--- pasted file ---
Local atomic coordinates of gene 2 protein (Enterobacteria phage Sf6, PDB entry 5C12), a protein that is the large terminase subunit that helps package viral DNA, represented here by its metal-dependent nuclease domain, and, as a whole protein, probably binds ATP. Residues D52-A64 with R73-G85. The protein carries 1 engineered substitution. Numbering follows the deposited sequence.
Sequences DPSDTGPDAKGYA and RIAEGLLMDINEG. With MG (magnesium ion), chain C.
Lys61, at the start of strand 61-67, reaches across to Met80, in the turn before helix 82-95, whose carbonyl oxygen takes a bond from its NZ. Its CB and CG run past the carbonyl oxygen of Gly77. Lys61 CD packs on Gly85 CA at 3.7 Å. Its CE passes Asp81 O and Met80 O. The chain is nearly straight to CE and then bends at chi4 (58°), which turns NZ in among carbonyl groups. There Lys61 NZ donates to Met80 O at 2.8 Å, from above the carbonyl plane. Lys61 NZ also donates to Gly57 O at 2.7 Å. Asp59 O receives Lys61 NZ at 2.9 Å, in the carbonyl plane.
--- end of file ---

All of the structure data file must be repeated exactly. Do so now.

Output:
Local atomic coordinates of gene 2 protein (Enterobacteria phage Sf6, PDB entry 5C12), a protein that is the large terminase subunit that helps package viral DNA, represented here by its metal-dependent nuclease domain, and, as a whole protein, probably binds ATP. Residues D52-A64 with R73-G85. The protein carries 1 engineered substitution. Numbering follows the deposited sequence.
Sequences DPSDTGPDAKGYA and RIAEGLLMDINEG. With MG (magnesium ion), chain C.
Lys61, at the start of strand 61-67, reaches across to Met80, in the turn before helix 82-95, whose carbonyl oxygen takes a bond from its NZ. Its CB and CG run past the carbonyl oxygen of Gly77. Lys61 CD packs on Gly85 CA at 3.7 Å. Its CE passes Asp81 O and Met80 O. The chain is nearly straight to CE and then bends at chi4 (58°), which turns NZ in among carbonyl groups. There Lys61 NZ donates to Met80 O at 2.8 Å, from above the carbonyl plane. Lys61 NZ also donates to Gly57 O at 2.7 Å. Asp59 O receives Lys61 NZ at 2.9 Å, in the carbonyl plane.